Thus the reality is that the public may not succeed in securing the needed 2/3 majority to redress a provision that has the potential to seriously undermine its right to equality before the law when it comes to provincial matters. In such an eventuality would not the sovereignty of the People be compromised? As stated by Justices L.H. de Alwis and H.A.G. de Silva in their determinations: "Article 154G (2) therefore imposes a fetter on the Parliament in amending or repealing Chapter XVIIA or the Ninth Schedule and thereby abridges the Sovereignty of the People in the exercise of its legislative power by Parliament, in contravention of Article 3 and 4 (a) of the Constitution" (Ibid).

The determination of the Chief Justice and 3 other Justices however were: "…the legislative competence is not exclusive in character and is subordinate to that of Central Parliament which in terms of Article 154G (2) and 154G (3) can, by following the procedure set out therein, override the Provincial Councils. Article 154G conserves the sovereignty of Parliament in the legislative field… In our view 154G (2) and (3) do not limit the sovereign powers of Parliament. They only impose procedural restraints"(Ibid, P.320).

While legally the sovereignty of Parliament may not be compromised the "procedural restraints" imposed prevent the People from seeking redress due to these very restraints arising from the reality of adversarial and coalition politics. The irony is that while Parliament which is an instrument of the People’s sovereignty may retain its sovereignty, a fetter or an abridgment, has been imposed on the People’s sovereignty in respect of amending provisions pertaining to provincial Law and Order by 154G (2) and (3); a restraint that was not there prior to the introduction of the 13th Amendment. The removal of this fetter, this abridgment, would have to wait until such time the political formations in Parliament are conducive to the People’s requests for amendment.

The issue raised above relates only to one aspect under the 13th Amendment; that being Law and Order. Without fairness and impartiality in matters relating to Law and Order there cannot be Justice and it is both that contributes to a sense of security. Under the current provisions where to 2/3 of the PPC is not only partial to the interests of the Chief Minister, but also the provincial D.I.G. is under the Chief Minister’s control, it is unlikely that the People would experience a sense of security under the current provisions.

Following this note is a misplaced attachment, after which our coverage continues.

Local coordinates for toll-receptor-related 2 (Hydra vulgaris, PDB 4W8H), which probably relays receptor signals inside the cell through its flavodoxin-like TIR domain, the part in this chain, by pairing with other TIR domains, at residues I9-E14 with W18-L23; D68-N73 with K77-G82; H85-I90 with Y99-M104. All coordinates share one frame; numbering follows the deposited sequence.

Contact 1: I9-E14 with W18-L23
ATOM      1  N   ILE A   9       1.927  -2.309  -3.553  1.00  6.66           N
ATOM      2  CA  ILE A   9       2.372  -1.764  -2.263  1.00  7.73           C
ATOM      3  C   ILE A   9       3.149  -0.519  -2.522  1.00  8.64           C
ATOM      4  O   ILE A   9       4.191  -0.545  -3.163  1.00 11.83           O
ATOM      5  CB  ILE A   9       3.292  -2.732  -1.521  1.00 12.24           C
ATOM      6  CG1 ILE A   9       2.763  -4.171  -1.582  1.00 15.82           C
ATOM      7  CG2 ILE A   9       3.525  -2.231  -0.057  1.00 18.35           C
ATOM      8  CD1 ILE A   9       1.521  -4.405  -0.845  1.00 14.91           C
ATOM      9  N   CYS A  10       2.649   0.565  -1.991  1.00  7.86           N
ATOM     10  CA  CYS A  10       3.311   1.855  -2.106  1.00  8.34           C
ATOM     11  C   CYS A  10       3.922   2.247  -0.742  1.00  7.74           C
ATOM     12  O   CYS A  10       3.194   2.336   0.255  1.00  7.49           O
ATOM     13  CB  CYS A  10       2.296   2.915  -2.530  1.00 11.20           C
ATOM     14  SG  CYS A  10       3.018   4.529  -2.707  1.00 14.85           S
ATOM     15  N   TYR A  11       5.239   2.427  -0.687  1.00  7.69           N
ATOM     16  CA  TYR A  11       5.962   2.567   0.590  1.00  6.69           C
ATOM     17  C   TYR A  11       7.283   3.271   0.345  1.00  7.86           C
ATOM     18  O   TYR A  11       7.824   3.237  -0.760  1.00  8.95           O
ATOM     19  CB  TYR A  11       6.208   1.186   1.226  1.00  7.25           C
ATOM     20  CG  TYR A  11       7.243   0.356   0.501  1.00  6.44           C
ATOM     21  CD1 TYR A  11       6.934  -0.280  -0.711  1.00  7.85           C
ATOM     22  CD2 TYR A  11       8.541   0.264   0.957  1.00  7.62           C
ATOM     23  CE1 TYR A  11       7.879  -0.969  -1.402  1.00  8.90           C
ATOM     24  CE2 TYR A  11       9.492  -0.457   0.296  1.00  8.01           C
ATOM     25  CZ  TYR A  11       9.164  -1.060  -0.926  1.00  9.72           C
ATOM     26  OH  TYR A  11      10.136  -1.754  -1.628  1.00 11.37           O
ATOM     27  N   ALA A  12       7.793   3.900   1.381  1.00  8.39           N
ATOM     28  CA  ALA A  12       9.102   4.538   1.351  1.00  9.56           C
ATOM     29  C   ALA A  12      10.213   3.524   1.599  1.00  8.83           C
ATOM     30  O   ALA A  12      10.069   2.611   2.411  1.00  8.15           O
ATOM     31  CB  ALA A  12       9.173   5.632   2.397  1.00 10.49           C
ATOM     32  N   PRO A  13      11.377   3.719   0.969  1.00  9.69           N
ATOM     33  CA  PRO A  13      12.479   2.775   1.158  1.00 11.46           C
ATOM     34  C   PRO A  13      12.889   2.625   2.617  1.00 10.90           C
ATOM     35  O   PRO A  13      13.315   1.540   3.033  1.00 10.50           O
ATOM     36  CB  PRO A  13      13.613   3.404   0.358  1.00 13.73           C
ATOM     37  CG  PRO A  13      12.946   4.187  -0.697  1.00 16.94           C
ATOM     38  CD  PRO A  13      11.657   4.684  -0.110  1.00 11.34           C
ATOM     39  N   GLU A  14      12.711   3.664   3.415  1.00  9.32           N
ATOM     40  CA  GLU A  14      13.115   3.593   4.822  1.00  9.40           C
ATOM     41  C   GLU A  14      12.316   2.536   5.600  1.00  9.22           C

Issues addressed thus far relate to amendments and repeals. 154G (3) relate to Bills in respect of any matter. Here too, the President has to Gazette the Bill and circulate it to all Provincial Councils. If all Councils agree the Bill is passed with a simple majority. If some disagree a 2/3 majority is required for the Bill to become Law. On the other hand, if only some agree and only a simple Parliamentary majority is possible, the Bill would apply only to those Provincial Councils that agreed with the Bill. Would this not foster asymmetrical devolution? If one or more Provincial Councils request Parliament to make law on any matter, the passage of such a law by a simple majority would apply only to those Councils making the request. This too would foster asymmetrical devolution.


The Government is under pressure to implement the full provisions of the 13th Amendment. If Police powers as required by the 13th Amendment are devolved the Law and Order situation in the country would be politicized far beyond what exists today. What impact full devolution would have on other issues needs further intensive study. However, since Law and Order is central to Justice and overall security, provisions relating to Law and Order as currently constituted need to be amended. However, since the procedures involved to amend are the same as what is needed to repeal the entirety of the 13th Amendment, the People should be given the opportunity to make the decision as to whether to accept or reject the 13th Amendment by a referendum.

The suggestion may be considered by some or even many to be too late in the day. The question to them is how familiar were they of the existing provisions relating to Law and Order. This applies also to those who press for devolution of Police powers. If current provisions relating to Law and Order are acceptable to them they would be sanctioning a politicized Provincial Police.

Repealing the 13th Amendment is justified because it is a byproduct of a political intervention by India following the Indo-Lanka Accord. Real independence and the right of true self-determination require that all Sri Lankans are governed by Laws of their own making and not by what is imposed. Therefore, the Government has a moral obligation to its People to create the necessary conditions for them to decide whether to accept or reject the 13th Amendment. Only then would their long denied democratic rights be restored in full measure.